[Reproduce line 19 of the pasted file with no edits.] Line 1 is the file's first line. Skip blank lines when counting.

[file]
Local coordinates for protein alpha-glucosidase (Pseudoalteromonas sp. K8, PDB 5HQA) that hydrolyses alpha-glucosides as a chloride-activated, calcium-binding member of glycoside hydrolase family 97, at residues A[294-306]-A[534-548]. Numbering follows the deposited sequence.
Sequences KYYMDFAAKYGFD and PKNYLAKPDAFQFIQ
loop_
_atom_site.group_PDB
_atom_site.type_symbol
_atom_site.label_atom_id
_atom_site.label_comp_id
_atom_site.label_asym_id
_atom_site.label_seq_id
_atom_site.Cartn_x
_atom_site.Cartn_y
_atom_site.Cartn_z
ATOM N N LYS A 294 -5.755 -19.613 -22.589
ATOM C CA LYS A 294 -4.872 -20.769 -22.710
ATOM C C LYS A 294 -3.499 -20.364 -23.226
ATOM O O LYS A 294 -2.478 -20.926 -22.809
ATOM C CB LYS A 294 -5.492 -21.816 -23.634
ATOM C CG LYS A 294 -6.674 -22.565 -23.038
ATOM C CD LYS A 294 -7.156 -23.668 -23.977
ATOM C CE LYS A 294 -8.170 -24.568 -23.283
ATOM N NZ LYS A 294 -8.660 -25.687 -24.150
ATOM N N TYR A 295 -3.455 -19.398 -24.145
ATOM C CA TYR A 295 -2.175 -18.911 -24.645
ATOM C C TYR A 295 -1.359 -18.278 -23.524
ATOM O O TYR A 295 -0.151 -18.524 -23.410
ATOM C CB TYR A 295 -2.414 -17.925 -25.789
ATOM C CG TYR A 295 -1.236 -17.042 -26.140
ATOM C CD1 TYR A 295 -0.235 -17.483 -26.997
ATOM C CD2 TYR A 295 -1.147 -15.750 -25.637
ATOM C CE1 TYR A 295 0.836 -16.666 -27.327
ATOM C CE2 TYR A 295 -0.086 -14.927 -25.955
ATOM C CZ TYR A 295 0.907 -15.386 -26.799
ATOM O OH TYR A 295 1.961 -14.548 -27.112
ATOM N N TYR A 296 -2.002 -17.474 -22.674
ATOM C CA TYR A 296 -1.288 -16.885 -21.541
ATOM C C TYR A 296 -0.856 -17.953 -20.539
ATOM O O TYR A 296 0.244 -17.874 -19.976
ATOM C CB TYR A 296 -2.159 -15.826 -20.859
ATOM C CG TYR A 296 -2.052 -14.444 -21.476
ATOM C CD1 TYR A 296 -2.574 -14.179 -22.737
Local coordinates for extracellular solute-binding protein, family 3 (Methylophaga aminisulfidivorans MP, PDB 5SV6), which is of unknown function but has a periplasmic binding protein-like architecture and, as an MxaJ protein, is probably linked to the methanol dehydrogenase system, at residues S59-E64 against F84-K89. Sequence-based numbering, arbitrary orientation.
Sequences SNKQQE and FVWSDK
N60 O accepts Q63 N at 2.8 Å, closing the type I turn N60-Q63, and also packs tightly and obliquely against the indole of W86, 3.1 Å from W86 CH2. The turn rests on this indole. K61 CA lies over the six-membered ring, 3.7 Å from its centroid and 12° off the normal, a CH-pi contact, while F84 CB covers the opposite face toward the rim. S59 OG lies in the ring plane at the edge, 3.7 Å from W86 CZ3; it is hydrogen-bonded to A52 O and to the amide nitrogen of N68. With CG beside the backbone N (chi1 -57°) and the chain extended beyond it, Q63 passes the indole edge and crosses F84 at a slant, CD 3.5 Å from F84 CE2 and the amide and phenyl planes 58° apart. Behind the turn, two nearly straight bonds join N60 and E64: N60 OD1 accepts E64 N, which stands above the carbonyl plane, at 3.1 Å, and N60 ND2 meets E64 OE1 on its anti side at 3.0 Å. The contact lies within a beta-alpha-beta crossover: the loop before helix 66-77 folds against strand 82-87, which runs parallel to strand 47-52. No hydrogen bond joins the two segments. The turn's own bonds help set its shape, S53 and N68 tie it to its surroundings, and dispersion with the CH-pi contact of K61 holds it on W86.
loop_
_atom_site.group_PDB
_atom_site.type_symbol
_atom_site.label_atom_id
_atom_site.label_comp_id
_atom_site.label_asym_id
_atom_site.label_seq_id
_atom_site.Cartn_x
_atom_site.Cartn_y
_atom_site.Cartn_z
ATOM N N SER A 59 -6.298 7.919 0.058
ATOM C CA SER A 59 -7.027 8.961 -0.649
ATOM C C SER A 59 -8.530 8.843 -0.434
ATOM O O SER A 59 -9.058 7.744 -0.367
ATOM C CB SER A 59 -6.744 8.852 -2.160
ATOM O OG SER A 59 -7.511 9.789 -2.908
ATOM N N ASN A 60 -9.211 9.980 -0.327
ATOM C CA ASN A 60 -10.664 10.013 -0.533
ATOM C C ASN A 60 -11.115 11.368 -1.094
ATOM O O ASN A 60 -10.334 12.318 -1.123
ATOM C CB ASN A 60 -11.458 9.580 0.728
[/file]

ATOM C CD LYS A 294 -7.156 -23.668 -23.977